On July 15th, we saw the T34s and T37Bs twice on the Odyssey of San Juan Excursions. On our morning trip, we watched as the two matrilines (each with a new calf) as they hunted harbor seals along Fattop Island. They definitely made at least one kill there and celebrated with multiple spy hops. After a bit of milling around, they eventually moved over to White Rock, made another kill, and celebrated again with a spy hop, tail slaps, aerial scans, and other excited behaviors. It was amazing to see how the orcas maneuvered very close to the rocky shorelines and worked together to catch their prey. On the afternoon trip, we met back up with them up in Georgia Strait. They were slowly traveling up the strait, with their bellies likely quite full after having such a successful morning!
On July 16th, we encountered the T34s and T37Bs again on the Odyssey as they headed up Rosario Strait. It was lunch time for them as they circled and milled about at Peapod Rocks while frightened harbor seals looked on. They likely made at least one kill while we were with them and they celebrated with a spy hop and aerial scans.
On July 18th, a few salmon-eating southern resident orcas returned to San Juan Island. It was four matrilines from L pod known as the L4s, L26s, L47s, and L72s (19 out of 35 L pod members). I watched the Ls from shore as they looked back and forth along the island for Chinook/King salmon to eat. The next morning, they were already leaving the area in their search for a place with greater salmon abundance.
On July 23rd, the southern residents were back. The L4s arrived first from the Strait of Juan De Fuca, followed by the L26s, L47s, L72s, and all of J pod. We got to see more than half of the entire endangered southern resident orca population (only 78 orcas) from the Odyssey. It was great to see the Js and Ls socializing and having some fun. They seemed excited to back in what was historically their home for much of the year when Chinook/King salmon were plentiful. However, they could not stay for long and headed back out the Strait of Juan De Fuca a few days later.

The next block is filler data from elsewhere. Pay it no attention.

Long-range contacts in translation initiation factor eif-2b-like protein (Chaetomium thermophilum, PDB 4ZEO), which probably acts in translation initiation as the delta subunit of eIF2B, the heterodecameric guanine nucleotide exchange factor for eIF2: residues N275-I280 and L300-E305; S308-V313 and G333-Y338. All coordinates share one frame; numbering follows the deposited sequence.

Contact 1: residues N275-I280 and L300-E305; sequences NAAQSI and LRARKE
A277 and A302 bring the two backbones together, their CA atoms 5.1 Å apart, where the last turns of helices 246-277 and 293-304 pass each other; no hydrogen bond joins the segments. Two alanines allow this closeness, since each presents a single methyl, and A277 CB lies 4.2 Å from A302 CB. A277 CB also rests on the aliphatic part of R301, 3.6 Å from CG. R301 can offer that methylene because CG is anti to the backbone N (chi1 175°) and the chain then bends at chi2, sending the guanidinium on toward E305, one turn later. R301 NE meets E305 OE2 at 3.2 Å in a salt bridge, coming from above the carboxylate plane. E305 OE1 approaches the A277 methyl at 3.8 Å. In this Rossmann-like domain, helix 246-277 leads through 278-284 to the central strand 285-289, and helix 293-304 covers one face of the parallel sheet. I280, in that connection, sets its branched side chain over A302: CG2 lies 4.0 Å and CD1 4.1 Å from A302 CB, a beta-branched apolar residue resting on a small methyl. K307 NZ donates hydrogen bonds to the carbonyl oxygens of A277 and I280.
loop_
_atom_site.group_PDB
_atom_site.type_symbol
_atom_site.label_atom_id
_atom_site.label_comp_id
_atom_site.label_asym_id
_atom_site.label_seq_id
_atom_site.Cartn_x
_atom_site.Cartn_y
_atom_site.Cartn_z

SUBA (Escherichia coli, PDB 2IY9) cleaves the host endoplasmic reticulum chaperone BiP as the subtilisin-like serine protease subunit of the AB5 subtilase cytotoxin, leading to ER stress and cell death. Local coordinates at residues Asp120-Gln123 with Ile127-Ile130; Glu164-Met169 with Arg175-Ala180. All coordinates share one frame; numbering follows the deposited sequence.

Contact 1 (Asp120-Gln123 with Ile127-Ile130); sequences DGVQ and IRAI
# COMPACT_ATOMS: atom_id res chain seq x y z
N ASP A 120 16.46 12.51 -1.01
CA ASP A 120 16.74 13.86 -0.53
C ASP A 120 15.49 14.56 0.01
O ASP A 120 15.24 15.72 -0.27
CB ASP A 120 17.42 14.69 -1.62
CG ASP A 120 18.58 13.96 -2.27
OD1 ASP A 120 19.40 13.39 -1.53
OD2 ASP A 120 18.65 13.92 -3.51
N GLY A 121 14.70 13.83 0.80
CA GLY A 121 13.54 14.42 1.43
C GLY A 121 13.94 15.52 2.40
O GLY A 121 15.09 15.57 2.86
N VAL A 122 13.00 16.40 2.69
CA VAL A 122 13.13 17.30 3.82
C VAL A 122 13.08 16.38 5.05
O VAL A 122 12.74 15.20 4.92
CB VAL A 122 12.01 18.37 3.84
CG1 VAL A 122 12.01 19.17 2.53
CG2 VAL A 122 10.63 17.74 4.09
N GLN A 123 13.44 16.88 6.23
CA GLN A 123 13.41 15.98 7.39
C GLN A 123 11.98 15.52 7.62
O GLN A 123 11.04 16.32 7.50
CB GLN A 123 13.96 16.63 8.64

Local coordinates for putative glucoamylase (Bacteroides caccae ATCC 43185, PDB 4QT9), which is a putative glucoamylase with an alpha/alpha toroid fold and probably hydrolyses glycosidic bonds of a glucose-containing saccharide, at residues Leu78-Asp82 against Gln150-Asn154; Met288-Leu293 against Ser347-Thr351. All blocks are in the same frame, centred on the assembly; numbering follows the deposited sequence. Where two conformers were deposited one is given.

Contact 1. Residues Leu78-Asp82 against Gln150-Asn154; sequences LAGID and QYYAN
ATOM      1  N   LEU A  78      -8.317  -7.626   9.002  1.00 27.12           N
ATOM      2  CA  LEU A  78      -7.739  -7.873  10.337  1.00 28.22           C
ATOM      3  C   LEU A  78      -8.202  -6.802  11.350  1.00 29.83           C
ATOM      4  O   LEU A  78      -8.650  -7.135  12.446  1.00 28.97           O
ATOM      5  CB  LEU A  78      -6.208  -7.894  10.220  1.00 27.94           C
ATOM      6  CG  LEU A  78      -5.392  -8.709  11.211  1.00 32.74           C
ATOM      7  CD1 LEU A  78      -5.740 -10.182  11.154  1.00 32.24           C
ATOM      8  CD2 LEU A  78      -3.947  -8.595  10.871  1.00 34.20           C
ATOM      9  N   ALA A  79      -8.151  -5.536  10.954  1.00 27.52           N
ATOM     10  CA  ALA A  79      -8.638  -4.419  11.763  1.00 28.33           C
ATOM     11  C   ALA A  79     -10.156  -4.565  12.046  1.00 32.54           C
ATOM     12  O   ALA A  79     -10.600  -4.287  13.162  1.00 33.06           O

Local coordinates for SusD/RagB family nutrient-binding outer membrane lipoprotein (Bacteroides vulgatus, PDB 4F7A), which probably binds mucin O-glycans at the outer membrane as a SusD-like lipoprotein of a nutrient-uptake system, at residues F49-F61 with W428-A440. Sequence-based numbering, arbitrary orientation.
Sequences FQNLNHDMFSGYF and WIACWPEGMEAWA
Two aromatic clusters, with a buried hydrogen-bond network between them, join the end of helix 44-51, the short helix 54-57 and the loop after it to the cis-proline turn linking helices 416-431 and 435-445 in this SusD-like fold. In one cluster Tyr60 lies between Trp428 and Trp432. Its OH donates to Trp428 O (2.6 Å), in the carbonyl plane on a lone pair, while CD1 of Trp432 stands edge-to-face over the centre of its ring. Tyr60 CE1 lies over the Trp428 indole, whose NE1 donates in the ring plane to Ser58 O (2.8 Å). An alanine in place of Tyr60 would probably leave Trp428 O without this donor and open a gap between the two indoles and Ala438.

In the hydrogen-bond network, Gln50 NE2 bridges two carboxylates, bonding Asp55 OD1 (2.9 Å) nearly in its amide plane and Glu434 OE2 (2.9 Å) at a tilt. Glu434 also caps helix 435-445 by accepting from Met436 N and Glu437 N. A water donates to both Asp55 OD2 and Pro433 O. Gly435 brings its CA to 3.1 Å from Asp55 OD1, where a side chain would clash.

Aboard the Odyssey on July 27th, we saw the T34s and T37Bs again up near Sucia and Matia Island. When we first arrived on scene they were in travel mode but they then switched to hunting mode and milled about for a bit. It was unclear if they managed to successfully catch whatever they were hunting while we were with them.
On August 2nd, the T18s came into the area from the Strait of Juan De Fuca and the Odyssey traveled up the west side of San Juan Island with them. Amazingly, when they reached Open Bay, they turned and swam into Mosquito Pass, passed Roche Harbor, and popped out in Spieden Channel. I have never heard of transients going all the way through Mosquito Pass in recent years, if ever! It was also great to see one my favorite transient males, T19B!
On August 3rd, the 19 Ls returned to San Juan Island, with the L4s arriving first, just like on July 23rd. Aboard the Odyssey, we spent time with the L4s as well as three humpbacks that seemingly felt threatened by them. They seemed to think that the L4s were marine-mammal eaters instead of salmon-eaters. The three humpbacks stuck close together, trumpeted loudly as they exhaled, and moved away from the orcas. What an interesting encounter!
The Ls started to leave the area that night and were outbound in the Strait of Juan De Fuca the next day. Since April 23rd, 2017 and as of today (August 4th), there have been only 72 Chinook/King salmon counted up at the Fraser River so it is better that they look for salmon elsewhere at this time.
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